So what do horses know about leadership. Well, it seems quite a lot. Recently I attended a weekend workshop at a ranch in Phoenix led by Koelle Simpson and Diane Hunter. The program was called Leading from the Inside Out. I am a big believer in the idea that I have to work on me before I can possibly be effective in influencing others. I am also a believer in the idea that to effectively work on me I need feedback; direct information about how I am impacting my world. What I didn’t realize was just how much louder, clearer and honest a big horse or horses can be in providing that mirror.
The workshop was just two days. We had many interactions with the horses. Koelle had us jump right into the first experience with very little direction. We were simply asked to step into the Round House (paneled, small coral) with a horse and establish trust and leadership. I volunteered to go first primarily because there wasn’t anyone else jumping up and I thought “go for it!”. Of course I had not yet seen the horse that entered the Round House ahead of me. As I was just about to head in, I heard the sounds of a very lively, large animal bolting around the space. I must admit at that point I wanted to bolt myself. I had all sorts of stories running through my mind about this wild animal on the other side of the door. Interestingly, I wasn’t thinking much about my own level of anxiety and just how that might be contributing to the craziness in the ring.
I entered. Though will confess not alone. We had been offered the option to take one of the leaders in with us. Koelle was right there at the door when I was wavering. From a leadership perspective I had some fears that I might be showing sights of weakness but I decided for once it was okay to ask for help. Once inside the horse continued to bolt around, at times coming closer than I wanted into my space. Koelle, simply stayed close by and her calm presence slowly and without words, became a bit of a beacon for both me and the horse. That is really all I clearly remember about my first pass with one of the horses.
We had two more opportunities to enter the Round House with a horse. Each time with a bit more information about how to read the signals the horse was giving and also with some background on just how horses work. As herd animals, they are looking for a leader. In nature, that leader is a mare. (now that came as a surprise to me). It seems the mare is the one who is best tuned into the greater environment, meaning herself, the herd and everything around. She is generally pretty calm and gives subtle signals that allow the entire herd to pick up the clues without a panic. Obviously I was not coming into the Round House with anything close to that level of inner calm or providing subtle clues of my discomfort. Pretty much everything was LOUD.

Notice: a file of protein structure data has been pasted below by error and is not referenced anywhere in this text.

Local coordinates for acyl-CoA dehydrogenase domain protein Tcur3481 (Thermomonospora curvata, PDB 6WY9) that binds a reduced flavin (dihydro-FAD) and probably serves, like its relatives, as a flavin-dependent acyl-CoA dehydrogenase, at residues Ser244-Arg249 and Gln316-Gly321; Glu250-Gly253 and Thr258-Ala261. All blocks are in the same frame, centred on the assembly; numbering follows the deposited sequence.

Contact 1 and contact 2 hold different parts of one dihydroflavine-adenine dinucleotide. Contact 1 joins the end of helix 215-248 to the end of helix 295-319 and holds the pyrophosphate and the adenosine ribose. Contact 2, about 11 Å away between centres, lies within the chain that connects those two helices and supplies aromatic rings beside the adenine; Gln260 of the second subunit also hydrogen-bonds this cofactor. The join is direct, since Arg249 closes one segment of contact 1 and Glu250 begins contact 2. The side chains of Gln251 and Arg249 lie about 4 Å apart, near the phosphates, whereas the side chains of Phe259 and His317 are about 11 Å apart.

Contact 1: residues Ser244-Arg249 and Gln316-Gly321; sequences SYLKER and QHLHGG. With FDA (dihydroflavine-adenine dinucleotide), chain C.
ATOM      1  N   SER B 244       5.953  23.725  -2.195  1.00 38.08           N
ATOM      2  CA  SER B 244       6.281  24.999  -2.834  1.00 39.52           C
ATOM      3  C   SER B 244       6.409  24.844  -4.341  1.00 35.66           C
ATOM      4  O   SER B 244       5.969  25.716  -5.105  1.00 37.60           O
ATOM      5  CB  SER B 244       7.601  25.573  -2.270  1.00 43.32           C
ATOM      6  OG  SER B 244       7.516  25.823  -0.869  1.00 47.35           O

However, by my third trip into the round house, I was beginning to get the message. First, get in touch with me and from there be clear about my message without big, loud gestures or effort. My last interaction with one of the horses was awesome. I found ways of leading the stallion around the ring at various speeds, turning him with ease. But the best part was when I dropped the usual activities and invited him to move with me. At one point I was skipping and he was following without any fear of my ‘bigger gestures’. Needless to say, he wasn’t skipping but he had no problem keeping up. Interesting though how in that moment it wasn’t so much about him following as it was about me simply being me.
I know I am sort of a high energy, easily distracted type of leader. I often work really hard to tone myself down or stay focused. The horses taught me the value in being me. I discovered it wasn’t my high energy that was a problem it was my high anxiety, resulting from my inner fear of being too much. If I was simply high energy the horse was fine – thus the skipping and at one point running together around the ring. I also learned that one of the greatest gifts of the mare is that she too is easily “distracted”. She is tracking everything and that gift allows her to discover problems early, chart new paths and find what seem to be hidden options. May be distraction isn’t so bad after all.
In the end I came away from the weekend wishing more leaders had a chance to learn from horses. There is such an honest, simple way in which these big, powerful animals communicate what is working and what is not. We have the same potential but so often our words become our primary message and we stop really owning all the non-verbal messages that are being broadcast louder than the words on the surface.
There was much more that happened in the two days. I highly recommend anyone who leads people and is curious about discovering more about what messages they may be broadcasting to consider taking Leading from the Inside Out with Koelle and Diane. I would even recommend going first!!
You must log in to post a comment.